enter at different catalytic centers and travel up through
various redox couples within the chain to ultimately
combine with H+ and O2 to form H2O. The respiratory
chain begins with the NADH multienzyme complex,
whose substrate is the free mitochondrial NADH. The
redox potential of the free mitochondrial [NAD+]/
[NADH] couple is about 0.28 V [4] while that of the
[O2]/[H2O] couple is +1.2 V [5]. The total energy
available from the movement of electron up the
respiratory chain is therefore determined by the
difference between the variable redox potential of the
mitochondrial NAD couple and the O2 couple, which is
constant at all O2 concentrations and is given by
DG 0 nF DE;
where n 2 electrons and F 96:485 kJ/mol/V.
This means 2 electrons traveling up the electron
transport system in the redox reaction
NADHmito H 12O2 -H2 O NAD
mito
can yield 178 kJ/2 moles of electrons.
The energy gained from mitochondrial electron
transport is transferred to the pumping of protons from
the mitochondrial to cytosolic phase [6] at sites I, III and
IV creating an electrochemical proton gradient between
the two phases where the energy of the proton gradient
is
DG 0 H cyto =H mito
RT lnH cyto =H mito FEmito=cyto ;
where the major energy component is the electric
potential between the mitochondrial and cytosolic
phases, which ranges between 120 and 140 mV in

working perfused heart [2]. The proton gradient created


by the redox energy of the respiratory chain then powers
the transport of protons from cytosol back into
mitochondria through the F1 ATPase complex in an
efcient and reversible process [7,8]. For each electron
pair transported up the respiratory chain, 3 ATPs are
generated. Since the maximum energy available from the
redox reactions of the chain is 178 kJ, the energy
available for the synthesis of each of the 3 ATPs can not
exceed 59.2 kJ/mol. The energy of the hydrolysis of
0
; in heart, liver and red cell under 6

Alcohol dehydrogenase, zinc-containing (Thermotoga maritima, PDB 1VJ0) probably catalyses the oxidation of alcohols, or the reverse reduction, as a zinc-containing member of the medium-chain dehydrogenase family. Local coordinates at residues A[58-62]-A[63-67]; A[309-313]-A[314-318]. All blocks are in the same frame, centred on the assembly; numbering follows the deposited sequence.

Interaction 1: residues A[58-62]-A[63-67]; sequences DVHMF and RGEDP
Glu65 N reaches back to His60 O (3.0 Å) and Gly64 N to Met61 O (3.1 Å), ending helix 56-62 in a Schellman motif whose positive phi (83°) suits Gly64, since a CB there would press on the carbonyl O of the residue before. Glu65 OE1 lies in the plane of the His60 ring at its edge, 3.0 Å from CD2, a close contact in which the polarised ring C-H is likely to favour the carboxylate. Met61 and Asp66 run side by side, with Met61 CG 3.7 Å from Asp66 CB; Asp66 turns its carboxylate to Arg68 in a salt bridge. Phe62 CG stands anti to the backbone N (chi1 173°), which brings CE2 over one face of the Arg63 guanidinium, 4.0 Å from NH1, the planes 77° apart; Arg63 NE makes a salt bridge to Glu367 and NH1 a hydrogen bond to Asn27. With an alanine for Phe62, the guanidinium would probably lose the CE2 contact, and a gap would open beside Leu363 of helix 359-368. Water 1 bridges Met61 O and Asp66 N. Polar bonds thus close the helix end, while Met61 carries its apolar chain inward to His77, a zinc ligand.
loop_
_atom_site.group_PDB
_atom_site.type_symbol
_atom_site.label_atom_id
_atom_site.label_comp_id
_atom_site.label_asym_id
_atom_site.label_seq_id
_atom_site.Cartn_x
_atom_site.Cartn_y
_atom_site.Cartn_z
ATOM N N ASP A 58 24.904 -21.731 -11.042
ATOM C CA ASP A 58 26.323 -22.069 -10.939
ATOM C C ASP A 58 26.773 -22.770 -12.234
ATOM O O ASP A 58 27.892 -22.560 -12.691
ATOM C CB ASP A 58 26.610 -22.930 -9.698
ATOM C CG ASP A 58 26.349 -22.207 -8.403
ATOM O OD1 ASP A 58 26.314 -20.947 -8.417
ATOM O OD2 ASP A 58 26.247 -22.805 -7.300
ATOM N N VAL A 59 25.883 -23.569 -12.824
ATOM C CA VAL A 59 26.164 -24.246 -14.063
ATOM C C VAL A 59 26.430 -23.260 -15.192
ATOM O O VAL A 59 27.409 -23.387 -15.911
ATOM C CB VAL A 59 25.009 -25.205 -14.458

ATP, DGATP
conditions ranged from 54 to 58 kJ/mol, implying
that the overall process of electron transport and
oxidative phosphorylation is a remarkably efcient
process.
The electrons liberated from mitochondrial NADH
by the NADH dehydrogenase complex or complex I, are
carried within the mitochondria by co-enzyme Q, where
they are transferred to cytochrome C, by CoQH2cytochrome C reductase, complex III. The difference
between the redox potential of the mitochondrial NAD
couple and the co-enzyme Q couple, DEQ=NADH ;
determines the energy of the proton gradient generated
by mitochondria. This in turn determines the energy of
0
hydrolysis of ATP, DGATP
; which is generated by the
mitochondrial F1 ATPase [2].
The ketone bodies, acetoacetate and d-b-hydroxybutyrate are in near-equilibrium with the free mitochondrial [NAD+]/[NADH] ratio in a reaction catalyzed by
d-b-hydroxybutyrate dehydrogenase [9] It would also
appear that the [succinate]/[[fumarate] couple is in near
equilibrium with the mitochondrial [Q]/[QH2] couple in
a reaction catalyzed by succinate dehydrogenase [2].
When ketone bodies are metabolized in heart, the
mitochondrial NAD couple is reduced while the
mitochondrial Q couple is oxidized increasing the redox
span, DEQ=NADH ; between site I and site III, making
more energy available for the synthesis of ATP, and
hence an increase in the DG 0 of ATP hydrolysis. This in
turn is observable in the 28% increase in the hydraulic
efciency of the working perfused rat heart.
The fundamental reason why the metabolism of
ketone bodies produce an increase of 28% in the
hydraulic efciency of heart compared with a heart
metabolizing glucose alone is that there is an inherently
higher heat of combustion in d-b-hydroxybutyrate than
in pyruvate, the mitochondrial substrate which is the
end product of glycolysis (Table 1).
If pyruvate were burned in a bomb calorimeter, it
would liberate 185.7 kcal/mole of C2 units, whereas the
combustion of d-b-hydroxybutyrate would liberate
243.6, or 31% more calories per C2 unit than
pyruvate. Metabolizing d-b-hydroxybutyrate in perfused working heart creates a 28% increase in the
hydraulic efciency of heart when compared to the
metabolism of the end product of glycolysis, pyruvate.

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Table 1
Heats of combustion of common non-nitrogenous energy substrates
Substrate

DH o kcal/mol

DH o kcal/mol C2 units

C18H32O2 Palmitate
C4H8O3 b HOButyrate
C6H12O6 Glucose
C3H4O3 Pyruvate

2384.8
487.2
669.9
278.5

298
243.6
223.6
185.7

The mitochondrial processes of electron transport and


ATP synthesis appear to be capable of capturing this
inherent energy contained in the substrates being
metabolized.
The greater energy inherent in d-b-hydroxybutyrate
relative to pyruvate derives from the higher ratio of HC
present in each molecule, 2 H per C in the case of d-bhydroxybutyrate versus 1.3 H per C in the case of
pyruvate. Put another way, the ketone body is more
reduced than pyruvate. One may then ask, why would
there not be even more energy released if the heart were